Clove Oil For Toothache: Is It Effective & Safe?

Herbal remedies have an obvious mass appeal because they’re cheap and presumed to be safe. Many people reach out for these when they’re experiencing pain in the gums. The most popular one of all is clove oil for toothache.

This natural remedy has been around for centuries and has been a part of Ayurvedic and traditional Chinese medicine. If you aren’t able to book a dentist appointment on an urgent basis and want fast relief from a toothache, you might consider using clove oil yourself. However, in some cases, it can be dangerous.

What Is A Clove? 

Clove – Syzygium aromaticum – is a tree that was once native to the Spice Islands or the Moluccas in Indonesia. However, now it’s grown in different parts of the world. The clove comes from the flower bud, but the oil can be extracted from different parts of the tree, including leaves, stems and flower buds. It has a pungent smell and may be colourless or slightly yellow. 

Most people have heard of cloves being used in different foods as a spice. However, it’s also added to hot beverages and cosmetics because it’s thought to help with acne and signs of ageing. Some people also use it for acidity and indigestion, so it has found a lot of uses. 

Why Clove Oil For Toothache Is Used? 

Clove oil contains eugenol, which is a natural anaesthetic. Its application can help relieve toothache temporarily, which is why it is used for that. Basically, it works by desensitising nerve endings close to the skin surface by stimulating the production of certain proteins. Additionally, research shows that clove oil has antibacterial, antifungal, anti-inflammatory and antioxidant properties, which can also help. 

Other than helping with toothache, research shows that it might remineralize the tooth following dental erosion. It has also been used in different dental preparations like fillings and, at times, toothpastes for relieving pain. 

Does Clove Oil Work For Toothache?

Using clove oil may have the following benefits: 

  • Less pain
  • Reduction in swelling 
  • Less inflammation 
  • Numbing of the gum tissue (temporarily) 

Different researches have demonstrated that clove oil for toothache can do the above when applied topically. One study published in the Journal of Dentistry found that homemade clove gel might be just as effective as 20% benzocaine ( a topical local anaesthetic) for relieving pain. 

Another research published in the Journal of the British Association of Oral and Maxillofacial Surgeons compared the effectiveness of 0.2% chlorhexidine gel and a clove paste in reducing the incidence of dry sockets following the extraction of wisdom teeth.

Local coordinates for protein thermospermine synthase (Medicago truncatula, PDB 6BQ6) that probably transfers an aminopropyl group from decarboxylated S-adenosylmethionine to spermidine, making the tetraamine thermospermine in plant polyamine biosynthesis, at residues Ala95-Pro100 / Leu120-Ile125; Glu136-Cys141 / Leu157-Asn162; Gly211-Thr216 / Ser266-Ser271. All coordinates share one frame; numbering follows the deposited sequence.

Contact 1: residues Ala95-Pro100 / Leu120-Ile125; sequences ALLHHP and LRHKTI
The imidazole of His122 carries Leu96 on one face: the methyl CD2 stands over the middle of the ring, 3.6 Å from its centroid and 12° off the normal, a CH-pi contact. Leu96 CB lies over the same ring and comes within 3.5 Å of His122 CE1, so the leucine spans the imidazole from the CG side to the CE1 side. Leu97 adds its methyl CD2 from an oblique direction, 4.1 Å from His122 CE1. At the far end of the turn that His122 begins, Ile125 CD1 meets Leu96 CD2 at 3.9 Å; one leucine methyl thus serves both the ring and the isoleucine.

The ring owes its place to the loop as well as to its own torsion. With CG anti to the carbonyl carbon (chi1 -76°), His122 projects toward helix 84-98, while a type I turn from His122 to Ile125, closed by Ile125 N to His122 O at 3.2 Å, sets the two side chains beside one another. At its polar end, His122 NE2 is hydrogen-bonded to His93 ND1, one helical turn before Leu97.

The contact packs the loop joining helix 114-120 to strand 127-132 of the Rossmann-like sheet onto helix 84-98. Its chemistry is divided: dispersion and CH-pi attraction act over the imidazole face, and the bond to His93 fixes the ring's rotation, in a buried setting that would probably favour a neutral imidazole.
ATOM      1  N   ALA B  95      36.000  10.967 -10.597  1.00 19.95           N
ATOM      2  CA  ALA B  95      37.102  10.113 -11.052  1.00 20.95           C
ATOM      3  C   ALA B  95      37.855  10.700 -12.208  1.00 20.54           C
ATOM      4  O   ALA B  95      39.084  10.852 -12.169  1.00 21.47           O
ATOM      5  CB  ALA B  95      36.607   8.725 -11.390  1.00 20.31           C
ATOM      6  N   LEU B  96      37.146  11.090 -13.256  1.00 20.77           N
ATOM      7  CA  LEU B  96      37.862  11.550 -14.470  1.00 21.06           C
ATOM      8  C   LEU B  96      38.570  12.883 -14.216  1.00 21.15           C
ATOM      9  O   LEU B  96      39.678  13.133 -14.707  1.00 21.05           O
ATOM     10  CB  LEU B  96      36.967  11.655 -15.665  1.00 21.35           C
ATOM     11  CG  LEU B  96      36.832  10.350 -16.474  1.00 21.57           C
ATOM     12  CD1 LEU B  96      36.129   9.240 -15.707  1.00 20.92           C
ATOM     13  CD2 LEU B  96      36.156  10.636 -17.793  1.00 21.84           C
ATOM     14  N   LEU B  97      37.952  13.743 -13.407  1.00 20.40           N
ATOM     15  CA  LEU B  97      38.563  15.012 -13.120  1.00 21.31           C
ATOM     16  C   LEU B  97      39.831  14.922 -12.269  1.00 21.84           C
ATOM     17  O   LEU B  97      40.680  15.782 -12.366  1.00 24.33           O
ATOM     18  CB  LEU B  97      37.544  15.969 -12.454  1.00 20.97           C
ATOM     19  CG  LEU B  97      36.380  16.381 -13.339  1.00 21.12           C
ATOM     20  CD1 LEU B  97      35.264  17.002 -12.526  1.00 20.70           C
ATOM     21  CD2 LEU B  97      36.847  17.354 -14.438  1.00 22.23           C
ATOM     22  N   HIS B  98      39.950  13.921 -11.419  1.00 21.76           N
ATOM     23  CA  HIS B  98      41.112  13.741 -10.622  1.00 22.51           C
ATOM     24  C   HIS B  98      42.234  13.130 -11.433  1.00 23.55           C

After 7 days of application, it was found that 10% of the people in the control group and 2% of the people in the chlorhexidine group developed a dry socket. Surprisingly, no case of dry socket was reported in the group using clove paste. The study concluded that a clove paste might be even better than chlorhexidine. 

Despite that, the Food and Drug Administration (FDA) has downgraded the classification of eugenol to category III because more research is needed on the compound to support any of the claims being made on its behalf. According to the FDA, currently, there’s simply not enough evidence of it. The US National Library of Medicine (NLM) also states that there isn’t “enough reliable information” to determine if clove is even “helpful.” 

Is Clove Oil For Toothache Safe?

The clove oil applied topically for toothache is unsafe if it is ingested. High concentrations of clove oil can cause tissue injury, seizures, coma, and liver and kidney damage. It is especially not recommended for children and infants. At higher concentrations, eugenol has also been used as an insecticide, so you should be very careful even when using it for toothache. 

The US National Library of Medicine also warns that you shouldn’t use clove oil two weeks before surgery because it increases the risk of bleeding and affects blood sugar levels. So, it’s also not suitable for people who have bleeding disorders. 

NLM also states that there is not enough information from reliable sources to determine “an appropriate dose of clove.” It is also not known if larger amounts of clove are safe for use by pregnant or breastfeeding women. So, if you’re thinking about using it for toothache, make sure to talk to a medical professional first. 

Keep in mind that clove oil is not a “cure” for toothache by any means. It only provides temporary relief. Your toothache might be a result of a more serious dental problem like an abscess, crack in the filling, decay or fracture. You should not delay treatment because of clove oil.  

How To Use Clove Oil For Toothache? 

There are different ways in which you can use clove oil. These are as follows: 

Clove Oil With A Carrier Oil 

One way to use clove oil is to mix it with a carrier oil and apply it to the gum tissue in the affected area. The reason why a carrier oil is necessary is that on its own, clove oil can cause burning and irritation. To prepare the mixture of the two, you need to do the following: